What's this I hear about Orlando Bloom and brain octane oil?
I'm so glad you asked. The 44-year-old British actor has detailed his typical day in a first-person piece for the UK's The Sunday Times Magazine – and social media has gone bonkers over it.
Like all life truths, his regimen has everything to do with his star sign: "I'm a Capricorn you see, so I crave routine." So we know this is going to end well.
Strapped in. So where do we begin?
It starts ordinarily enough.
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Bloom wakes at 6.30am and inspects his sleep tracking app to check he's had good rest. He'll then spend some time with seven-month-old daughter Daisy Dove ("I'll do eye-gazing with her and sing songs") while his fiancee, singer Katy Perry, sleeps.
After that, he's on to 20 minutes of chanting – Bloom has been a practising Buddhist since he was 16. He'll read "a bit of Buddhism" and then type it up for his Instagram page.
"Other than that, I won't look at my phone yet," he says, despite looking at his phone, by my count, twice already.
Does the man eat?
Not yet, not exactly anyway.
In what seems on-brand for Legolas, Bloom has to "earn" his breakfast.
So he starts with "some green powders that I mix with brain octane oil, collagen powder for my hair and nails and some protein".
It's unclear how he consumes this concoction because it sure sounds like a truckload of powder.
And if you've ever tried to eat raw Milo powder you know it's not so easy.
OK hold up, what in the world is brain octane oil?
Good question. It's said to be made from caprylic acid, a type of fat sourced from coconuts for brain-powering, fat-burning ketone energy.
It sounds pretty nifty, but accredited practising dietician Simone Austin is unconvinced. "If this was really a thing, we would have all done it before," Austin says, explaining the evidence is lacking.
"I would suggest people eat whole foods, so if you want the benefit of coconut, then eat coconut – for example on your muesli in the morning, or with yoghurt … so you don't also miss out on beneficial nutrients like dietary fibre."
The same goes for powdered foods: "Why not just eat the green vegetables? It's how the nutrients interact together in the whole food that's important."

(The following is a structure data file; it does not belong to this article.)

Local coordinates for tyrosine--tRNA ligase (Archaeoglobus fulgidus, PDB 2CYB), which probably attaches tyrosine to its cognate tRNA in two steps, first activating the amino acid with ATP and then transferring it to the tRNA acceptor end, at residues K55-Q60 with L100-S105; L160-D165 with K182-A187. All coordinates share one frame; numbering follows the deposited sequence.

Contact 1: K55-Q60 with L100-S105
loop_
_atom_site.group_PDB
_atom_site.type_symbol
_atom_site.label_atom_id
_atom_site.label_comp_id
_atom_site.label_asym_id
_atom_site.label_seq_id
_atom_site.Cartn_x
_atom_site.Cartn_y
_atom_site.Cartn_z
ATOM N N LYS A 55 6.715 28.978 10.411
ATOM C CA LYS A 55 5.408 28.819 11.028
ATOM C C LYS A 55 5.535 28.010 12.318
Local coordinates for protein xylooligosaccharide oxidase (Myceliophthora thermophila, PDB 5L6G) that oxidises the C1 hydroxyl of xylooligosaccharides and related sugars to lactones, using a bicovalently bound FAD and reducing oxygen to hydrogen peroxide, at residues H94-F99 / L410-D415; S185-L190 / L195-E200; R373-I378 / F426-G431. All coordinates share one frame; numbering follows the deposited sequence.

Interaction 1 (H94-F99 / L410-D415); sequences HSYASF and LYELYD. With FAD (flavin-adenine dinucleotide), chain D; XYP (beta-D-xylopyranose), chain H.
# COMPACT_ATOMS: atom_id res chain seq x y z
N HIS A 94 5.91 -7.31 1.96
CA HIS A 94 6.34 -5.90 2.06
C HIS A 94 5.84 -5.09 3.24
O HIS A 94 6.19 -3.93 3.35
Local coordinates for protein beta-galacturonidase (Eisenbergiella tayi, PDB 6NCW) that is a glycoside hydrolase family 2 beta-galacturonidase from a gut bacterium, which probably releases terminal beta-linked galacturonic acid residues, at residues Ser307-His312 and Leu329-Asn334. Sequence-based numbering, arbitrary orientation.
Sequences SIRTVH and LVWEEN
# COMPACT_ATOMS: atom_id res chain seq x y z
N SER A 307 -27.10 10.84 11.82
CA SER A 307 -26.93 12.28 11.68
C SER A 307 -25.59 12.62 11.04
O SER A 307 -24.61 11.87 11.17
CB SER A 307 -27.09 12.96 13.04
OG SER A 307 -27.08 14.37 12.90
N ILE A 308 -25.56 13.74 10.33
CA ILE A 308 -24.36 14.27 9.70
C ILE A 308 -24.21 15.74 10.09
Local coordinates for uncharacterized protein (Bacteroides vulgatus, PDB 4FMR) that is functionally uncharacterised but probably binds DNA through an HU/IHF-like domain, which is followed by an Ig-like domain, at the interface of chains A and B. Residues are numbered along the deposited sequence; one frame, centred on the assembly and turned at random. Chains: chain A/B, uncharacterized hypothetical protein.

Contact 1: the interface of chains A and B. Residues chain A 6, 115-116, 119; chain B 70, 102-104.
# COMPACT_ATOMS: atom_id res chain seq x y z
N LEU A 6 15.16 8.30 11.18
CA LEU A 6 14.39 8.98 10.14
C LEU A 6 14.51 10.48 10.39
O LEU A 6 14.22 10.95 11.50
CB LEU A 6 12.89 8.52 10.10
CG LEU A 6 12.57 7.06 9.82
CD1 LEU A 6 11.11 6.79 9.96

I'm getting "activated almond" flashbacks
True, we have a rich history of celebrities sharing their ridiculous routines, from paleo chef Pete Evans revealing to this publication back in 2012 (before things got really strange) that he consumed activated almonds and alkalised water.
We've had Mark Wahlberg and his 2.30am wake-ups, 3.40am workouts and cryotherapy sessions.
And more recently, actor-turned-wellness-guru Gwyneth Paltrow told us about her intuitive fasting, infrared sauna and kimchi for treating Covid-19 side-effects (which has been discredited by health professionals).
When it comes to how we, the public, should interpret the whims of the rich and famous, Simone Austin puts it simply: "I go to celebrities to listen to music, for my entertainment, not for my health advice."
Does Bloom eventually eat solid foods?
At 9am, he allows himself some breakfast: porridge with hazelnut milk, cinnamon, vanilla paste, more hazelnuts, vegan protein powder and goji berries (a favourite treat of ex-wife Miranda Kerr).
Lunch is vegetables or a stew and we can only assume dinner is similar. Bloom says he's "90 per cent plant-based", only eating red meat about once a month.
You see, Bloom has a special affinity with cows: "I sometimes look at a cow and think, that's the most beautiful thing ever."
And to be honest after googling "cow" and examining a few photos, I can sort of see where Bloom is coming from.
Any other revelations?
Bloom gave a bit of a rundown of his day, which involves strictly "no tracksuit bottoms" despite being in lockdown. Ten points for tenacity!
He also reads scripts and spends a lot of his time "dreaming about roles for myself and others – for minorities and women". Bless.
And like the well-rounded man he is, he also builds Lego ("mostly cars") and exercises ("heavy weights … to exhaust me"). I'm exhausted just reading about it.
Surely, surely , this is a spoof?
It's fair to say the world has responded with equal parts bewilderment and hilarity.
And while logic might tell you we are surely being trolled, remember two things: we are talking about a man who feels so free that in 2016 he was photographed paddleboarding completely naked.
Also, we are talking about a celebrity, and as we know, their version of normal is not … normal. In case we needed more reminding of this, while the pandemic has devastated many lives, for Bloom it's meant gaining "the space to dream".
But let's not cancel him just yet. We've seen worse.
So, how is Bloom taking the mockery?
Quite well, it seems
And hey, maybe now musician Billie Eilish and her Gen-Z fans will remember who he is: not just as "some dude", but, more specifically, the elf dude with a mind powered by brain octane oil.
Sydney Morning Herald
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